If your claim is for a refund of any type of tax, you may take your case to your United States District Court or to the United States Court of Federal Claims. Certain types of cases, such as those involving some employment tax issues or manufacturers' excise taxes, can be heard only by these courts. Generally, your District Court and the Court of Federal Claims hear tax cases only after you have paid the tax and filed a claim for refund with the IRS. You can get information about procedures for filing suit in either court by contacting the Clerk of your District Court or the Clerk of the Court of Federal Claims. If you file a formal refund claim with the IRS, and we haven't responded to you on your claim within 6 months from the date you filed it, you may file suit for a refund immediately in your District Court or the Court of Federal Claims. If we send you a letter that proposes disallowing or disallows your claim, you may request Appeals review of the disallowance. If you wish to file a refund suit, you must file your suit no later than 2 years from the date of our notice of claim disallowance letter. Note: Appeals review of a disallowed claim doesn't extend the 2 year period for filing suit. However, it may be extended by mutual agreement.

Recovering Administrative and Litigation Costs

You may be able to recover your reasonable litigation and administrative costs if you are the prevailing party, and if you meet the other requirements. You must exhaust your administrative remedies within the IRS to receive reasonable litigation costs. You must not unreasonably delay the administrative or court proceedings. Administrative costs include costs incurred on or after the date you receive the Appeals decision letter, the date of the first letter of proposed deficiency, or the date of the notice of deficiency, whichever is earliest. Recoverable litigation or administrative costs may include:

  • Attorney fees that generally do not exceed $125 per hour. This amount will be indexed for a cost of living adjustment.
  • Reasonable amounts for court costs or any administrative fees or similar charges by the IRS.
  • Reasonable expenses of expert witnesses.
  • Reasonable costs of studies, analyses, tests, or engineering reports that are necessary to prepare your case.

You are not the prevailing party if the United States establishes that its position was substantially justified. If the IRS does not follow applicable published guidance, the United States is presumed to not be substantially justified. This presumption is rebuttable. Applicable published guidance means regulations, revenue rulings, revenue procedures, information releases, notices, announcements, and, if they are issued to you, private letter rulings, technical advice memoranda and determination letters. The court will also take into account whether the Government has won or lost in the courts of appeals for other circuits on substantially similar issues, in determining if the United States is substantially justified.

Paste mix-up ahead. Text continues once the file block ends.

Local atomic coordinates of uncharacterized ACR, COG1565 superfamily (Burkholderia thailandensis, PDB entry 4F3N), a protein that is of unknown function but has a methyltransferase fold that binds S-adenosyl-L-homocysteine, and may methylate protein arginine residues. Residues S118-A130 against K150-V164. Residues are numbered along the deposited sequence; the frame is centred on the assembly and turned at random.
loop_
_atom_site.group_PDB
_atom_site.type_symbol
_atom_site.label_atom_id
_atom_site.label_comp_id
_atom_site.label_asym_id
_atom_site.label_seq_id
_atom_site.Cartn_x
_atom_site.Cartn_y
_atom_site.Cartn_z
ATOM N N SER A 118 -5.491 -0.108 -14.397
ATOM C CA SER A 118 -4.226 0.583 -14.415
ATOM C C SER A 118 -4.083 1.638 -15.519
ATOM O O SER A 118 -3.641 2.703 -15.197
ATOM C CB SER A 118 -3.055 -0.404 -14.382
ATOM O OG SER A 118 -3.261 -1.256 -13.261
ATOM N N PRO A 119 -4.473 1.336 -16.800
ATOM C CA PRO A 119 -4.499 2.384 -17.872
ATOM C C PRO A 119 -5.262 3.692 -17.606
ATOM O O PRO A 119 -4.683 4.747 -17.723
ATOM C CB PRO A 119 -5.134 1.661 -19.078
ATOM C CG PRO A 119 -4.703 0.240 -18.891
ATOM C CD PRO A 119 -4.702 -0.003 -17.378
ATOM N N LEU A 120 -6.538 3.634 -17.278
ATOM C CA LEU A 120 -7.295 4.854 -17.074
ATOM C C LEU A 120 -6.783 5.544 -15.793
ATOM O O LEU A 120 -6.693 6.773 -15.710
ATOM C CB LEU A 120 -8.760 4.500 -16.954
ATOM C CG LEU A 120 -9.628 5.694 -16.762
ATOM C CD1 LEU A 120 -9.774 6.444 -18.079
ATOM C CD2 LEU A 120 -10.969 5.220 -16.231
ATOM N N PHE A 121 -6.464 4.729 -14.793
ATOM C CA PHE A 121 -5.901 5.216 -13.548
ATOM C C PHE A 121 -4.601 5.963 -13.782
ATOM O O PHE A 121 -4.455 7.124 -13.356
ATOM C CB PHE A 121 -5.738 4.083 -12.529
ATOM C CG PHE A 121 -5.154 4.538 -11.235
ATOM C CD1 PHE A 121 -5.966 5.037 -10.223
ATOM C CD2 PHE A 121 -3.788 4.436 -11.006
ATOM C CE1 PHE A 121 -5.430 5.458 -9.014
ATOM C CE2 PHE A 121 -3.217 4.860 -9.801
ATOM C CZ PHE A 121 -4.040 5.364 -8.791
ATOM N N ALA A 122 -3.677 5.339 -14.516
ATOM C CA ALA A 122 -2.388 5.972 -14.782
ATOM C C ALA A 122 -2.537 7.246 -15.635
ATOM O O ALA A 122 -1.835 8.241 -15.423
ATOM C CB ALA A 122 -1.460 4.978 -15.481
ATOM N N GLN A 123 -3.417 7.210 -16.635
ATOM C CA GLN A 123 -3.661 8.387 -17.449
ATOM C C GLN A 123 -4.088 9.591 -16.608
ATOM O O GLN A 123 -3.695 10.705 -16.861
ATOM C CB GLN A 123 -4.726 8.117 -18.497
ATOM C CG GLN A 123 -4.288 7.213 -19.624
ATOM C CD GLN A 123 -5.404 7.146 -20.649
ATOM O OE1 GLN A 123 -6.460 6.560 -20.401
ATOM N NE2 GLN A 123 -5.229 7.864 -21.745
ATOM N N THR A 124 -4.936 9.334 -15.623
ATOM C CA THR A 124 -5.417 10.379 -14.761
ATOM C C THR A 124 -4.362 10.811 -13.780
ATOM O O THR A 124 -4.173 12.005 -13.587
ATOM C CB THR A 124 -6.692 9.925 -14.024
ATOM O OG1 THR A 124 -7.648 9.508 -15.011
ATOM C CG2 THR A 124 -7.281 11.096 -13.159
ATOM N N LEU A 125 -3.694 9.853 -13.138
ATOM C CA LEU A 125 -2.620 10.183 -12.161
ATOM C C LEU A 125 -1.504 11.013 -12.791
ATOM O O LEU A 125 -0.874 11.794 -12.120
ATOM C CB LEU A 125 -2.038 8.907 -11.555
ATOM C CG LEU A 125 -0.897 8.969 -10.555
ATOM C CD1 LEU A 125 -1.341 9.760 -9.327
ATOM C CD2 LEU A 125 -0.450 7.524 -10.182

You are the prevailing party if you meet all the following requirements:

  • You substantially prevailed on the amount in controversy, or on the most significant tax issue or issues in question.
  • You meet the net worth requirement. For individuals or estates, the net worth cannot exceed $2,000,000 on the date from which costs are recoverable. Charities and certain cooperatives must not have more than 500 employees on the date from which costs are recoverable. And taxpayers other than the two categories listed above must not have net worth exceeding $7,000,000 and cannot have more than 500 employees on the date from which costs are recoverable.
  • The final judgment on your case is less than or equal to a “qualified offer” which the IRS rejected, and if you meet the net worth requirements referred to above.

A court will generally decide who is the prevailing party, but the IRS makes a final determination of liability at the administrative level. This means you may receive administrative costs from the IRS without going to court. You must file your claim for administrative costs no later than the 90th day after the final determination of tax, penalty or interest is mailed to you. The Appeals Office makes determinations for the IRS on administrative costs. A denial of administrative costs may be appealed to the Tax Court no later than the 90th day after the denial.